Today's trend towards the replacement of in-feed antibiotic growth promoters has driven research activities to develop the potential of alternative feed additives such as organic acids, essential oils and probiotics. A specific strain of Enterococcus faecium can play a vital role here.
By Ulrich Altemueller, Jiri Broz and Roland Brugger, DSM Nutritional Products
Performance and maintaining health are two main tasks in animal production. It is therefore important to maintain a well balanced micro-flora (called eubiosis) in the gastro-intestinal tract of farm animals to optimise nutrient absorption. DSM Nutritional Products has grouped many products to achieve that balance in its so-called Eubiotics portfolio, including organic acids, essential oils and probiotics.
Currently, probiotics as microbial feed additives are a regular component of feed formulations. Their positive effect on the growth performance and health of young animals, with resultant economic and safety benefits in livestock production, is generally considered proven. The name probiotics is derived from the Greek probios, meaning ‘for life’. The microbial strains most often encountered in practice are either lactic acid bacteria (lactobacilli, streptococci/enterococci, bifidobacteria) or spore-forming organisms (bacilli). Any micro-organism that is qualifying to be used as a probiotic in animal feed has to be active in the gut of young animals and should meet most, if not all of the following characteristics:
• The bacteria should colonise the gut rapidly. Optimally it is synthesising specific protective substances, such as L lactic acid, short-chain fatty acids, antibacterial agents and/or enzymes acting as an aid in combating pathogens.
• The production of a biofilm as a barrier to pathogenic micro-organisms which is preventing adhesion by bacteria (e.g. E. coli) and viruses to the epithelial cells of the gut wall is an advantage.
• The micro-organism of choice reduces the amount of ammonia, toxic amines and bacterial toxins in the intestine.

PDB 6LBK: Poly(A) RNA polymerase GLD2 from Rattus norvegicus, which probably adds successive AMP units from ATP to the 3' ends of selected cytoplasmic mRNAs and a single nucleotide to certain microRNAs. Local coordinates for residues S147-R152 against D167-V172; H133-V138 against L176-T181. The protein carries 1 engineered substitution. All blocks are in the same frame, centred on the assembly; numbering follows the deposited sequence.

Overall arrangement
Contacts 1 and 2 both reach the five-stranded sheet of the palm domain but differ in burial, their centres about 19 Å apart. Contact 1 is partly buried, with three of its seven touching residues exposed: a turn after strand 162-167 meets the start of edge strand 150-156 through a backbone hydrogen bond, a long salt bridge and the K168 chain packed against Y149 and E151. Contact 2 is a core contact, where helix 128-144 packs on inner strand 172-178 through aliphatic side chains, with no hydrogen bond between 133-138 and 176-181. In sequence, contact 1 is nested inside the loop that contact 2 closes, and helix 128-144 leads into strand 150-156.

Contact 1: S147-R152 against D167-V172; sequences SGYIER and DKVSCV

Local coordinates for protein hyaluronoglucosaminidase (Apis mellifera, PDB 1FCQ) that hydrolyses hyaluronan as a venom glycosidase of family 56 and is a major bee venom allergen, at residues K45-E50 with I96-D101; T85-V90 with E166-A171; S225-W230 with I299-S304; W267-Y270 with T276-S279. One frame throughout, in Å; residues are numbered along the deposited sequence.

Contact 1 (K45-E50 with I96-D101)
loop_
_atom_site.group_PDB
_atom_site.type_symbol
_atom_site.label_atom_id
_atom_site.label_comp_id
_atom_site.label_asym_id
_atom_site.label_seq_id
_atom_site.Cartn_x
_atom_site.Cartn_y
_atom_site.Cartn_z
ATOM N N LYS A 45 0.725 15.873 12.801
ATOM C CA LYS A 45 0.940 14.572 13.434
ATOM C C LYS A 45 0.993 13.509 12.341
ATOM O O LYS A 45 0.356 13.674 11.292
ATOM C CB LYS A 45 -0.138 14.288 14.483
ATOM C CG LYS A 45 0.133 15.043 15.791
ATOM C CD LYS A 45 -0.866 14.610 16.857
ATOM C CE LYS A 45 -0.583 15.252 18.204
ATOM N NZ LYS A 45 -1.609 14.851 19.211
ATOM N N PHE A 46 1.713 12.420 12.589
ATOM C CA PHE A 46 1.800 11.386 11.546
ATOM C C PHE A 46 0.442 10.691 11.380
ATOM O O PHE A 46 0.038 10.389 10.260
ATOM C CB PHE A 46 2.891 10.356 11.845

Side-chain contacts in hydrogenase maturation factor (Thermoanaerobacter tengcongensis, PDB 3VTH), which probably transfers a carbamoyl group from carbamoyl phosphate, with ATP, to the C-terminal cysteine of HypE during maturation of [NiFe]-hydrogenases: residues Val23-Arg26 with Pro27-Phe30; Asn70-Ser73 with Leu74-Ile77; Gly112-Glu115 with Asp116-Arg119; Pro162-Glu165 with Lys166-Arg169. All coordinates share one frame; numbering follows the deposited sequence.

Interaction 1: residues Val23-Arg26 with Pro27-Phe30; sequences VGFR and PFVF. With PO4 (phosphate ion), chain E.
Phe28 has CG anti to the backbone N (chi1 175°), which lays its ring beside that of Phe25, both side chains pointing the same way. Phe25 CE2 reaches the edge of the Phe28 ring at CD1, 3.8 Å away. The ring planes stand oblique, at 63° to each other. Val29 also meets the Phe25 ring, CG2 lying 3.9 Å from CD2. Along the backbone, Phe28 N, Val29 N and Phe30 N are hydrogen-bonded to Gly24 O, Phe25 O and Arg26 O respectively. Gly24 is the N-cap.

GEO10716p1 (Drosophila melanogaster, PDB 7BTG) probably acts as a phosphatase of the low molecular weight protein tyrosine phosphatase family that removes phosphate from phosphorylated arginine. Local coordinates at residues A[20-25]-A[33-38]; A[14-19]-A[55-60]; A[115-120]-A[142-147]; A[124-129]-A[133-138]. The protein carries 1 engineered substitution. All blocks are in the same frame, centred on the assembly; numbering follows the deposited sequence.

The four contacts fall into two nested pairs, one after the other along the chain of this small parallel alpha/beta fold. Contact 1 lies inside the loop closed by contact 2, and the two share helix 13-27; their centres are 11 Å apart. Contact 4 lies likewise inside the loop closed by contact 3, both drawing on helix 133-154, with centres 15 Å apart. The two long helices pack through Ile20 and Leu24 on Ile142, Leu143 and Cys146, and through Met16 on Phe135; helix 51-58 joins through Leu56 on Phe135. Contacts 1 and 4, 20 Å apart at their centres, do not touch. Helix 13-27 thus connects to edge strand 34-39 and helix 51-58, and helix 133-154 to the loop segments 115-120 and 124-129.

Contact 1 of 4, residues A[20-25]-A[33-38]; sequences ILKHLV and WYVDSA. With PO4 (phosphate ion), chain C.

• It potentially stimulates antibody production by the gut wall and promotes establishment or restoration of intestinal flora after drug administration.
Based on the different characteristics briefly outlined above, probiotics are able to establish and maintain a physiological balance among the resident intestinal microflora and keep the growth of pathogenic micro-organisms under control. As a result of this gut flora stabilisation, they above all prevent functional and infectious intestinal disorders, limit the occurrence of diarrhoea and thereby lead to balanced digestive activity in the animal.
Ensuring good health in the early stages of piglet life, lays the foundation for improved growth performance.
One of the most remarkable probiotics available is the lactic acid producing strain Enterococcus faecium NCIMB 10415. This probiotic shows most of the characteristics desired and is marketed under the brand name Cylactin®. Through rapid metabolic activity in the intestine by producing biological active L-lactic acid, E. faecium acts as a stabiliser of gut microflora and limits the growth of pathogens especially in the first days of an animal’s life. Systematic stabilisation of gut flora helps to prevent stress-related disorders. Overall the probiotic increases performance parameters like daily gain and feed conversion rate and improves the health status.
Lactating sows and suckling piglets
A field trial involving 60 breeding sows and their piglets was conducted in a production farm in order to evaluate the effects of dietary administration of E. faecium on various performance parameters (Table 1). Two treatments were involved consisting of a negative control (treatment A) receiving basal, non-supplemented diets and treatment B fed the same diets supplemented with E. faecium. The dosage of the probiotic in the diet for lactating sows was at 70 ppm and in the prestarter diet for the suckling piglets at 100 ppm. Each dietary treatment was assigned to 30 sows and their respective litters.